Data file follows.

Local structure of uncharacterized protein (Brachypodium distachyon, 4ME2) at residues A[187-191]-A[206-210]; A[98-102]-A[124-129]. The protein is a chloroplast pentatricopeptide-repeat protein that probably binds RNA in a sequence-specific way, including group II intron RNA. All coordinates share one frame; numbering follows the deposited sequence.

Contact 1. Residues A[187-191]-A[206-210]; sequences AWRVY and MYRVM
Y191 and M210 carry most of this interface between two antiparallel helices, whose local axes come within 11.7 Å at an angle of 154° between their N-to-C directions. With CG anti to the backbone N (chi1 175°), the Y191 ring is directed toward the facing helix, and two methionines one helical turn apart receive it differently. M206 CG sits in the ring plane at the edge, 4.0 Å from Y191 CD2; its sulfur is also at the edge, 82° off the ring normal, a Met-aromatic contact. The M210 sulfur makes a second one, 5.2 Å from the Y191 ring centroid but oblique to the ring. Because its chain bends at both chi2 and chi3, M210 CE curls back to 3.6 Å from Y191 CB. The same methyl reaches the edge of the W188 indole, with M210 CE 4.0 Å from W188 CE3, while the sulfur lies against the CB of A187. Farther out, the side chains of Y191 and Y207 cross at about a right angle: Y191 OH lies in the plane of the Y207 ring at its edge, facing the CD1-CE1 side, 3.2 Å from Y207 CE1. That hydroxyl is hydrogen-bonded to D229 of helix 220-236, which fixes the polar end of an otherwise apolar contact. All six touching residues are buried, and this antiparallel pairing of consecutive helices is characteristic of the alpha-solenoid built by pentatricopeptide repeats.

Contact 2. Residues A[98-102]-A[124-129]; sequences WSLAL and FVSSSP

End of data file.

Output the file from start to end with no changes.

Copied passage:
Local structure of uncharacterized protein (Brachypodium distachyon, 4ME2) at residues A[187-191]-A[206-210]; A[98-102]-A[124-129]. The protein is a chloroplast pentatricopeptide-repeat protein that probably binds RNA in a sequence-specific way, including group II intron RNA. All coordinates share one frame; numbering follows the deposited sequence.

Contact 1. Residues A[187-191]-A[206-210]; sequences AWRVY and MYRVM
Y191 and M210 carry most of this interface between two antiparallel helices, whose local axes come within 11.7 Å at an angle of 154° between their N-to-C directions. With CG anti to the backbone N (chi1 175°), the Y191 ring is directed toward the facing helix, and two methionines one helical turn apart receive it differently. M206 CG sits in the ring plane at the edge, 4.0 Å from Y191 CD2; its sulfur is also at the edge, 82° off the ring normal, a Met-aromatic contact. The M210 sulfur makes a second one, 5.2 Å from the Y191 ring centroid but oblique to the ring. Because its chain bends at both chi2 and chi3, M210 CE curls back to 3.6 Å from Y191 CB. The same methyl reaches the edge of the W188 indole, with M210 CE 4.0 Å from W188 CE3, while the sulfur lies against the CB of A187. Farther out, the side chains of Y191 and Y207 cross at about a right angle: Y191 OH lies in the plane of the Y207 ring at its edge, facing the CD1-CE1 side, 3.2 Å from Y207 CE1. That hydroxyl is hydrogen-bonded to D229 of helix 220-236, which fixes the polar end of an otherwise apolar contact. All six touching residues are buried, and this antiparallel pairing of consecutive helices is characteristic of the alpha-solenoid built by pentatricopeptide repeats.

Contact 2. Residues A[98-102]-A[124-129]; sequences WSLAL and FVSSSP